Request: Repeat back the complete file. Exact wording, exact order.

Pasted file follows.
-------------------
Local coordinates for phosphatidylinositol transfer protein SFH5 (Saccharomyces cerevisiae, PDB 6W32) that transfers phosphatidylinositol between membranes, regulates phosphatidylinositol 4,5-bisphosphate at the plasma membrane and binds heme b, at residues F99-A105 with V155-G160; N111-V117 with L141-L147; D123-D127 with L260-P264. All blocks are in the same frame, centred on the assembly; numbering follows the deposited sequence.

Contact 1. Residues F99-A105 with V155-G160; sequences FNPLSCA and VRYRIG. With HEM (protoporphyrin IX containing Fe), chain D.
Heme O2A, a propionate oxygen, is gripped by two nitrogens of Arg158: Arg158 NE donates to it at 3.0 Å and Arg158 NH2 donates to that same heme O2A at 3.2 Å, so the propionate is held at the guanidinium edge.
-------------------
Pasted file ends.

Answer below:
Local coordinates for phosphatidylinositol transfer protein SFH5 (Saccharomyces cerevisiae, PDB 6W32) that transfers phosphatidylinositol between membranes, regulates phosphatidylinositol 4,5-bisphosphate at the plasma membrane and binds heme b, at residues F99-A105 with V155-G160; N111-V117 with L141-L147; D123-D127 with L260-P264. All blocks are in the same frame, centred on the assembly; numbering follows the deposited sequence.

Contact 1. Residues F99-A105 with V155-G160; sequences FNPLSCA and VRYRIG. With HEM (protoporphyrin IX containing Fe), chain D.
Heme O2A, a propionate oxygen, is gripped by two nitrogens of Arg158: Arg158 NE donates to it at 3.0 Å and Arg158 NH2 donates to that same heme O2A at 3.2 Å, so the propionate is held at the guanidinium edge.